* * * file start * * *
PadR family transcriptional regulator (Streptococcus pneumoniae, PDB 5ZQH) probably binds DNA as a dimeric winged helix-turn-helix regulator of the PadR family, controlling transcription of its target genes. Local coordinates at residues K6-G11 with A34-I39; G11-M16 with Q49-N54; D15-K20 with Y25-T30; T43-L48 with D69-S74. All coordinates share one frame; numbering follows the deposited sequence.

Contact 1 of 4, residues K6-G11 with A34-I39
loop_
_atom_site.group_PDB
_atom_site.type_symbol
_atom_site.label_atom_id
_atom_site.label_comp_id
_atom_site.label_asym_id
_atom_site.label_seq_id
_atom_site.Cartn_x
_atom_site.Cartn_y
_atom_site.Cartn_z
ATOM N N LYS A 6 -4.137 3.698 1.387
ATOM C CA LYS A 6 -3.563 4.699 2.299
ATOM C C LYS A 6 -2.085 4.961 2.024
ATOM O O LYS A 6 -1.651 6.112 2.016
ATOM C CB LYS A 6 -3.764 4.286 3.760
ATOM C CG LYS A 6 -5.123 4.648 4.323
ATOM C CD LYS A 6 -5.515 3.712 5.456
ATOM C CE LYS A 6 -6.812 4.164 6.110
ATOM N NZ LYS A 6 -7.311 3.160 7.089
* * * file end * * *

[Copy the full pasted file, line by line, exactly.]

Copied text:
PadR family transcriptional regulator (Streptococcus pneumoniae, PDB 5ZQH) probably binds DNA as a dimeric winged helix-turn-helix regulator of the PadR family, controlling transcription of its target genes. Local coordinates at residues K6-G11 with A34-I39; G11-M16 with Q49-N54; D15-K20 with Y25-T30; T43-L48 with D69-S74. All coordinates share one frame; numbering follows the deposited sequence.

Contact 1 of 4, residues K6-G11 with A34-I39
loop_
_atom_site.group_PDB
_atom_site.type_symbol
_atom_site.label_atom_id
_atom_site.label_comp_id
_atom_site.label_asym_id
_atom_site.label_seq_id
_atom_site.Cartn_x
_atom_site.Cartn_y
_atom_site.Cartn_z
ATOM N N LYS A 6 -4.137 3.698 1.387
ATOM C CA LYS A 6 -3.563 4.699 2.299
ATOM C C LYS A 6 -2.085 4.961 2.024
ATOM O O LYS A 6 -1.651 6.112 2.016
ATOM C CB LYS A 6 -3.764 4.286 3.760
ATOM C CG LYS A 6 -5.123 4.648 4.323
ATOM C CD LYS A 6 -5.515 3.712 5.456
ATOM C CE LYS A 6 -6.812 4.164 6.110
ATOM N NZ LYS A 6 -7.311 3.160 7.089